Between 17 and 21 June, IMES held its 10th Annual Middle East Conference, titled “Your Rights & My Responsibilities: Biblical and Islamic Perspectives on Human Rights.” The conference was a unique opportunity for a mostly evangelical audience to interact with evangelical scholars, evangelical and secular human rights advocates, and a variety of Muslim community representatives and scholars, including Shiite and Sunni clerics.

In their feed back to IMES, MEC participants appreciated gaining knowledge about human rights issues in the MENA context, human trafficking, local perspectives on human rights, and were inspired to integrate human rights philosophies into the ministry. Participants equally appreciated building connections with Christians from MENA countries and having insights into Muslim views on human rights.   Some mentioned that the conference allows them to help people in their community [in the west] gain a global perspective. Participants working in the Arab world said the conference helps them address the plight of Palestinian and Syrian refugees.  IMES blogging team posted daily audience reflections on MEC sessions on the IMES blog

Reflecting on the first day session, “Theological & Biblical Foundations for Human Rights Based Approaches”, one conference participant wrote “This morning, Dr. Paul Fiddes provided a theological and biblical basis for human rights. He began by demonstrating that human rights are not merely a construct of Western individualism but rather they are reciprocal events embedded within social relations. In discussing the theological grounding for these rights, Fiddes argued that they are inherent because of the worth that is bestowed to all by God’s love, because they are a representation of the image of God, and because they emanate out of God’s desire for humankind’s well-being.” Continue reading.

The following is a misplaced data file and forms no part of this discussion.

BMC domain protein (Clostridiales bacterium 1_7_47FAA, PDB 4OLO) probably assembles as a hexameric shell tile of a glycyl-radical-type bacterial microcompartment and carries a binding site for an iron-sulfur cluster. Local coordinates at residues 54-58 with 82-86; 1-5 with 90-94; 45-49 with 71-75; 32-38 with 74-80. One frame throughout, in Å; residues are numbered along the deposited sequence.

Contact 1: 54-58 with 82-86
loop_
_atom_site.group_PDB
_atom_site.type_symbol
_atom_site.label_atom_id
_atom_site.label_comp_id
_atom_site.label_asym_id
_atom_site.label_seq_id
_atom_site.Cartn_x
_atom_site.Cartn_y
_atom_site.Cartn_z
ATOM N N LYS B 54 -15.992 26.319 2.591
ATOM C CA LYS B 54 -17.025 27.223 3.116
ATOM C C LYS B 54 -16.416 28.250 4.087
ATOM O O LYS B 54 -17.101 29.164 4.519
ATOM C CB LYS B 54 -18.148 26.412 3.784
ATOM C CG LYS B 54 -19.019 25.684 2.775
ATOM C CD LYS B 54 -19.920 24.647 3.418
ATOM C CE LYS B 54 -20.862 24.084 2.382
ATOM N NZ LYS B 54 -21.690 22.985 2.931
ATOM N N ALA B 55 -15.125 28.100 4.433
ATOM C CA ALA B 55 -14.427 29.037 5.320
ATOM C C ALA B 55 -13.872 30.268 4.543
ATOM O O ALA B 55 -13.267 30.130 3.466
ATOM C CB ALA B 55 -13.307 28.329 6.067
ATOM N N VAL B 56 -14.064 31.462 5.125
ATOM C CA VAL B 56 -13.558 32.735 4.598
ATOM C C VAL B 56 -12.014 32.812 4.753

In another reflection posted on our blog, we read, “Our third day of the MEC began with an excellent session from Paul Fiddes illuminating the rich Baptist tradition of advocating for religious rights and freedoms.  (…) Ziya Meral then discussed the various phases that have shaped the contemporary MENA context. He described how the MENA went from being a region with newly-formed nation-states right after WWI, to one in which Islamism entered center stage and began to clash with Christianity, and finally, to one that saw the emergence of militant Islam and that placed Christians in a very vulnerable position. In response to these phases, Meral presented three possible options for the MENA church: fleeing, retreat, or reactive / proactive engagement.” Continue reading. 

One participant  reflecting upon the final day’s session, “The Situation Facing Domestic Workers in Lebanon & the Middle East”, wrote, “We’ve had great speakers and teachers at the IMES conference, but no one touched me with words so powerfully as the young girl from Africa who was held in slavery by a Lebanese family. Her powerful story lent a moving personal face to the problem of human trafficking in Lebanon, and wherever people are treated as property.” Continue reading.

Already IMES is looking forward to next year’s Middle East Conference that will take place 16-20 June 2014. In discussion with various conference participants this year, IMES is exploring the possibility of focusing on religious radicalism, and its impact in our region and beyond.  The tentative title at this stage is “Religious Radicalism in an Evolving Middle East”. It is clear that religious radicalism, be it Islamic, Jewish or Christian is having a significant impact on the MENA region and beyond. How should followers of the Prince of Peace respond in the face of such challenges? Further details will become available over the coming months, so please stay tuned to the IMES blog and to the  IMES page on ABTS’ website .

July 2013  | Article first published in the July 2013 issue of ABTS’ Newsletter. 

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